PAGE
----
Asia’s banks in good health (for now), says S&P

A Standard & Poor’s report says Asia’s banking outlook is stable, despite broad challenges.
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China Merchats Bank is one of just three banks in Asia with a positive outlook (ImagineChina)
<div style="text-align: left;"> China Merchats Bank is one of just three banks in Asia with a positive outlook (ImagineChina) </div>

Asia’s banking industry has weathered the financial crisis in good shape, so far, according to an industry report card published by Standard & Poor’s this week.

The rating agency has a stable outlook on 37 of the region’s 40 biggest banks and a positive outlook on the other three — a much healthier situation than in the US, where a third of banks are on negative watch. But Asia’s banks are also facing challenges of their own.

“We do not see smooth sailing for banks in Asia-Pacific, although they have navigated well so far,” said Ryan Tsang, a credit analyst in S&P’s financial services ratings group, during a teleconference with reporters yesterday.

Low interest rates are making it tough to earn decent margins, while over-heating property markets are increasing the risk of a damaging correction and a wave of defaults. At the same time, the threat of inflation remains a persistent worry.

Each of these risks is common to most of the banks in the region, but there are also some specific problems. The report focuses on Asia-Pacific’s biggest financial markets: Australia, China, Hong Kong, India, Japan, Korea, Malaysia, New Zealand, Singapore and Taiwan. In two of those countries, Japan and New Zealand, devastating earthquakes have dented economic growth, which is starting to feed into higher rates of bankruptcy, particularly among Japan’s small and medium-size enterprises.

All of Japan’s biggest banks have stable outlooks, according to S&P, but downgrades are a looming possibility. Many of the banks’ manufacturing clients are under strain from constrained suppliers, power shortages and the yen’s strong appreciation, all of which are driving them to move production offshore. And one client in particular, Tepco, has become a money pit.

The company owed ¥2 trillion ($25 billion) to Japanese lenders before the tsunami struck its nuclear facility at Fukushima, and during the panicked aftermath Japanese banks had little choice but to lend Tepco more money as the company could not raise funds in the bond market. Although it clearly enjoys the government’s support, it is still not clear whether the banks will be asked to share some of the pain.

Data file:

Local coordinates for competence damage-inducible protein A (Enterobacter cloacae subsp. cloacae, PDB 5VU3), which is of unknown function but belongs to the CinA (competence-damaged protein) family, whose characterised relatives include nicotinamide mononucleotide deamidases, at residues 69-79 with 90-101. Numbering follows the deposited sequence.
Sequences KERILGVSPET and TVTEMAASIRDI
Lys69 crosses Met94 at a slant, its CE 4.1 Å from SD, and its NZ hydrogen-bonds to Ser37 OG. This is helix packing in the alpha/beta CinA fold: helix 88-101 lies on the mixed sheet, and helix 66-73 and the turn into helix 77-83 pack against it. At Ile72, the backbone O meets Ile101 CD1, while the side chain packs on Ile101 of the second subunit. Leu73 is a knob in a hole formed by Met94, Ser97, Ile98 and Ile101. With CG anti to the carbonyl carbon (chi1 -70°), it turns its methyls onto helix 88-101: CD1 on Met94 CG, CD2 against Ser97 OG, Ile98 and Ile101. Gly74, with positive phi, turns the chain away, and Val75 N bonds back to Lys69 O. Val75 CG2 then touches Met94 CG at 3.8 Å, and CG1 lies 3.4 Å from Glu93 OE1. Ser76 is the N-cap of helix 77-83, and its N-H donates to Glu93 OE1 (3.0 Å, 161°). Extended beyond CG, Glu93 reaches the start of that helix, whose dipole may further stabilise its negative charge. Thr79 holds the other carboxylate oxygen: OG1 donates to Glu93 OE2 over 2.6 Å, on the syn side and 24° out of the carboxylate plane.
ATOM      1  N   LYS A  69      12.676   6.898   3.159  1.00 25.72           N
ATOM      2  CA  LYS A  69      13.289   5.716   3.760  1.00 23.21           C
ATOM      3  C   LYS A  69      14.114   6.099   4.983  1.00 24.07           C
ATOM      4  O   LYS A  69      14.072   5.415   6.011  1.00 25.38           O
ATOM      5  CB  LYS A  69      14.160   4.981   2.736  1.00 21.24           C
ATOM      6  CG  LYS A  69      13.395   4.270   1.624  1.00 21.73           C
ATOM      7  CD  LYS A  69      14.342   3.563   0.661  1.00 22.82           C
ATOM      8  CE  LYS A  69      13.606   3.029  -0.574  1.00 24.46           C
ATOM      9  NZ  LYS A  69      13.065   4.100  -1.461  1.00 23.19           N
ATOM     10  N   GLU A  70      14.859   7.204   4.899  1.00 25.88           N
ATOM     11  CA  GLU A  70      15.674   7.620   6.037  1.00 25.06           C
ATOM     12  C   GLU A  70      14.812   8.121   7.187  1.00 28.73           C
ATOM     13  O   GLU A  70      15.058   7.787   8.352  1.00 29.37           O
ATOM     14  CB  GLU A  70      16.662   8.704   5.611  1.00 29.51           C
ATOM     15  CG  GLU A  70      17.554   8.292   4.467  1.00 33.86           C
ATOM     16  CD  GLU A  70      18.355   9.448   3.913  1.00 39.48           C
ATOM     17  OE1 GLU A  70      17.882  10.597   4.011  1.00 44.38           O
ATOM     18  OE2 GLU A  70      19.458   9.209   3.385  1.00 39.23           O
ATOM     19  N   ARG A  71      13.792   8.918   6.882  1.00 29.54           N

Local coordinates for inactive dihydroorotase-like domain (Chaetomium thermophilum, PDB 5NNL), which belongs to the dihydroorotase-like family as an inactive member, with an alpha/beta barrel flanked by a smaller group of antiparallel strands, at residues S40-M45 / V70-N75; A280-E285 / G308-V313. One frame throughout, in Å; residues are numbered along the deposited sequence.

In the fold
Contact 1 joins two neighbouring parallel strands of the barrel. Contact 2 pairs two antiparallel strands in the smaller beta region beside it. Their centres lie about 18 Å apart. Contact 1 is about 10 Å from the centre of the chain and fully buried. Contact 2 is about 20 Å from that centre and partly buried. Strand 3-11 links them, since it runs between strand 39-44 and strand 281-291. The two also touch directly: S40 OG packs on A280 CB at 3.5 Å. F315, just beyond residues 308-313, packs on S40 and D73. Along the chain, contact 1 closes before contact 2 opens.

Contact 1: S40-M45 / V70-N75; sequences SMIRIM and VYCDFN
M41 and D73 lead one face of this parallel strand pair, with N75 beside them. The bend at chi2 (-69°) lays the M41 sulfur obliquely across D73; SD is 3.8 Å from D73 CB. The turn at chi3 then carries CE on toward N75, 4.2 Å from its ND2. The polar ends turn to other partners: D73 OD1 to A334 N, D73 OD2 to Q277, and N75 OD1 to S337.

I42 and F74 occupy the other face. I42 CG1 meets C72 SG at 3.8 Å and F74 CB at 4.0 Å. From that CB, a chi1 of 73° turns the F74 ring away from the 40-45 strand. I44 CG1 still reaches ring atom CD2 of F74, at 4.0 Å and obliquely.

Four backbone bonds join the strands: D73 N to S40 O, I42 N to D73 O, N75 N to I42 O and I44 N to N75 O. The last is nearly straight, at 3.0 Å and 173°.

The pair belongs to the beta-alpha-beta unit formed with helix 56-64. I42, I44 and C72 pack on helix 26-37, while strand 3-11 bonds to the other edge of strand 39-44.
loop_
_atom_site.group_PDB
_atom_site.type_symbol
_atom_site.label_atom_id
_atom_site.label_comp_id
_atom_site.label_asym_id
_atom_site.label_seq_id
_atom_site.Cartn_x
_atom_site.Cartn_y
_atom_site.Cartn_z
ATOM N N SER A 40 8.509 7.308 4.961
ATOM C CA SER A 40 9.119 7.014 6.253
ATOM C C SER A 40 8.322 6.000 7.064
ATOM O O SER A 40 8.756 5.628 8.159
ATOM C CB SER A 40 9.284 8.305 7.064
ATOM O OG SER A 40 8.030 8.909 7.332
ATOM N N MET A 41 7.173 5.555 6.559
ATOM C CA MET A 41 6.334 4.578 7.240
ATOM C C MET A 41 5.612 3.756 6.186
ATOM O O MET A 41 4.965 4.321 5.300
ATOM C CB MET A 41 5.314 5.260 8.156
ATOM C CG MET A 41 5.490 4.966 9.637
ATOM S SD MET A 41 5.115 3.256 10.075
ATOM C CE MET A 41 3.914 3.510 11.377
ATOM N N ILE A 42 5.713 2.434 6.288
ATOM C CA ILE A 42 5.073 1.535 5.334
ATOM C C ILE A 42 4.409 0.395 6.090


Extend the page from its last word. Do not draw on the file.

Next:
China’s government might make a similar request of its own banks to help pay for the bailout of local government financing vehicles, many of which were bankrupted after funding thousands of stimulus-related projects. But S&P expects the state to shoulder most of the cost, estimated at roughly $400 billion in new non-performing loans, or about 6% of the country’s overall loan book. Even in the unlikely event that the industry had to accept the losses, China’s biggest banks would probably be least affected.

“The pain would not be shared equally,” said Tsang. “Large banks were in a better bargaining position and were able to pick better projects than the smaller institutions, so the state-owned commercial banks are likely to fare better than the average banking sector. We do not see a major rating action because of that.”

S&P predicts the profitability of China’s big banks will weaken for the rest of this year and through 2012, but it does not expect this to threaten ratings. Indeed, all three of the banks with positive outlooks are Chinese: China Construction Bank, China Merchants Bank and Bank of China (Hong Kong).

Elsewhere in the region, the agency has a similar view. Margin pressures in India are expected to increase, but this should be offset by better asset quality. In Korea, the big banks are exposed to heavily indebted household borrowers, real estate project financing loans and the shipping and shipbuilding industries; but S&P says that Korea’s major banks are no longer reliant on short-term foreign currency borrowing and are all currently considered stable.

In Hong Kong and Singapore, the big lenders have increased their loan books at such a rate that it remains to be seen if they can maintain asset quality, particularly as banks in both cities have been busy lending to borrowers in higher-risk neighbouring countries.

“While we will continue to monitor developments, we currently consider the underlying credit risk to be largely mitigated by major banks' risk-management expertise, adequacy of collateral and prudent and proactive regulatory measures,” said S&P in the report.

Taiwanese and Malaysian major banks, while also facing deep challenges, are considered stable. Around the region, the picture is by no means rosy, but for now the risks in the system are manageable, said Tsang.

¬ Haymarket Media Limited. All rights reserved.
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